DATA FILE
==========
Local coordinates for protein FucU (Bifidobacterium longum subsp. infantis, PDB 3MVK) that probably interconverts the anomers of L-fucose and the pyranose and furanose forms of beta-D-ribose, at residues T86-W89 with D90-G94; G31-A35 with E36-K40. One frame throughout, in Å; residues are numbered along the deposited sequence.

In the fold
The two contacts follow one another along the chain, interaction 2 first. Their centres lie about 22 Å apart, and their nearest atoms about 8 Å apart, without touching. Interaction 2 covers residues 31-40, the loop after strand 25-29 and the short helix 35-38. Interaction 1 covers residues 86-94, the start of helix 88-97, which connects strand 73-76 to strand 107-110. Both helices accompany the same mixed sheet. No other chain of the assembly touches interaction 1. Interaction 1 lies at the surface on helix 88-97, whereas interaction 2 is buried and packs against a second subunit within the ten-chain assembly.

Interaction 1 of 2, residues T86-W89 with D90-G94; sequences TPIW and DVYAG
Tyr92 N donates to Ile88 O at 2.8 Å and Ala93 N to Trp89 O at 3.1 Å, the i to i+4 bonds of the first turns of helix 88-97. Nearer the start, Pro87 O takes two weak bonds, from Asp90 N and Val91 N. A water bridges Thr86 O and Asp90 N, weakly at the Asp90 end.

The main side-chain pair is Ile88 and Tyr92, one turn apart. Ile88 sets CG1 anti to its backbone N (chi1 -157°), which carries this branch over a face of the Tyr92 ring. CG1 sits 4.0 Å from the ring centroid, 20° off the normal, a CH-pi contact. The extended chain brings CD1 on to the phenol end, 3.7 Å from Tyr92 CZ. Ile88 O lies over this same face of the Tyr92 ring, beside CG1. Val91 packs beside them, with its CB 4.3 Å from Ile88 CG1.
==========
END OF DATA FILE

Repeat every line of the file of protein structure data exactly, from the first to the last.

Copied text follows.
Local coordinates for protein FucU (Bifidobacterium longum subsp. infantis, PDB 3MVK) that probably interconverts the anomers of L-fucose and the pyranose and furanose forms of beta-D-ribose, at residues T86-W89 with D90-G94; G31-A35 with E36-K40. One frame throughout, in Å; residues are numbered along the deposited sequence.

In the fold
The two contacts follow one another along the chain, interaction 2 first. Their centres lie about 22 Å apart, and their nearest atoms about 8 Å apart, without touching. Interaction 2 covers residues 31-40, the loop after strand 25-29 and the short helix 35-38. Interaction 1 covers residues 86-94, the start of helix 88-97, which connects strand 73-76 to strand 107-110. Both helices accompany the same mixed sheet. No other chain of the assembly touches interaction 1. Interaction 1 lies at the surface on helix 88-97, whereas interaction 2 is buried and packs against a second subunit within the ten-chain assembly.

Interaction 1 of 2, residues T86-W89 with D90-G94; sequences TPIW and DVYAG
Tyr92 N donates to Ile88 O at 2.8 Å and Ala93 N to Trp89 O at 3.1 Å, the i to i+4 bonds of the first turns of helix 88-97. Nearer the start, Pro87 O takes two weak bonds, from Asp90 N and Val91 N. A water bridges Thr86 O and Asp90 N, weakly at the Asp90 end.

The main side-chain pair is Ile88 and Tyr92, one turn apart. Ile88 sets CG1 anti to its backbone N (chi1 -157°), which carries this branch over a face of the Tyr92 ring. CG1 sits 4.0 Å from the ring centroid, 20° off the normal, a CH-pi contact. The extended chain brings CD1 on to the phenol end, 3.7 Å from Tyr92 CZ. Ile88 O lies over this same face of the Tyr92 ring, beside CG1. Val91 packs beside them, with its CB 4.3 Å from Ile88 CG1.